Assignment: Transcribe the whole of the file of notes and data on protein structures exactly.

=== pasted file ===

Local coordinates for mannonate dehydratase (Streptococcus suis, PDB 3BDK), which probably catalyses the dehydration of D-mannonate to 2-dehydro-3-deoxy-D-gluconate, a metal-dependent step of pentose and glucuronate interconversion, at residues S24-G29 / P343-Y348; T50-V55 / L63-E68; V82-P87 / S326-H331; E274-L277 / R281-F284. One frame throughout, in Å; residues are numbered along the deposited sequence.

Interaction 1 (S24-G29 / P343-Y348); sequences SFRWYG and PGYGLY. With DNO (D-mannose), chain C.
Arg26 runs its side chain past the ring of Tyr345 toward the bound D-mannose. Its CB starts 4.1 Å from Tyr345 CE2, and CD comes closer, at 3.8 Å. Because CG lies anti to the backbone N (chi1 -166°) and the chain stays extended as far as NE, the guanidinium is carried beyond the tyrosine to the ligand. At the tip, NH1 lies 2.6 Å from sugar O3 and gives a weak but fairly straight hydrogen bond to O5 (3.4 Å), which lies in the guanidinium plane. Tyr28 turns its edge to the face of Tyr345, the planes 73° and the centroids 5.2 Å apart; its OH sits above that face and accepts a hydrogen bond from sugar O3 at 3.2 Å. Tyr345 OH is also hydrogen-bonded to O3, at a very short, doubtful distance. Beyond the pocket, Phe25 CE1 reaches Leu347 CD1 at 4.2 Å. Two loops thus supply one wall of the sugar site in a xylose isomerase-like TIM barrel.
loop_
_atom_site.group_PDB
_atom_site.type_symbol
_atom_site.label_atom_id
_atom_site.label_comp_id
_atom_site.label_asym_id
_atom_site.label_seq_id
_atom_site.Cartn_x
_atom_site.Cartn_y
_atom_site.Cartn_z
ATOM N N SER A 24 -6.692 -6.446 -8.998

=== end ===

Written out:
Local coordinates for mannonate dehydratase (Streptococcus suis, PDB 3BDK), which probably catalyses the dehydration of D-mannonate to 2-dehydro-3-deoxy-D-gluconate, a metal-dependent step of pentose and glucuronate interconversion, at residues S24-G29 / P343-Y348; T50-V55 / L63-E68; V82-P87 / S326-H331; E274-L277 / R281-F284. One frame throughout, in Å; residues are numbered along the deposited sequence.

Interaction 1 (S24-G29 / P343-Y348); sequences SFRWYG and PGYGLY. With DNO (D-mannose), chain C.
Arg26 runs its side chain past the ring of Tyr345 toward the bound D-mannose. Its CB starts 4.1 Å from Tyr345 CE2, and CD comes closer, at 3.8 Å. Because CG lies anti to the backbone N (chi1 -166°) and the chain stays extended as far as NE, the guanidinium is carried beyond the tyrosine to the ligand. At the tip, NH1 lies 2.6 Å from sugar O3 and gives a weak but fairly straight hydrogen bond to O5 (3.4 Å), which lies in the guanidinium plane. Tyr28 turns its edge to the face of Tyr345, the planes 73° and the centroids 5.2 Å apart; its OH sits above that face and accepts a hydrogen bond from sugar O3 at 3.2 Å. Tyr345 OH is also hydrogen-bonded to O3, at a very short, doubtful distance. Beyond the pocket, Phe25 CE1 reaches Leu347 CD1 at 4.2 Å. Two loops thus supply one wall of the sugar site in a xylose isomerase-like TIM barrel.
loop_
_atom_site.group_PDB
_atom_site.type_symbol
_atom_site.label_atom_id
_atom_site.label_comp_id
_atom_site.label_asym_id
_atom_site.label_seq_id
_atom_site.Cartn_x
_atom_site.Cartn_y
_atom_site.Cartn_z
ATOM N N SER A 24 -6.692 -6.446 -8.998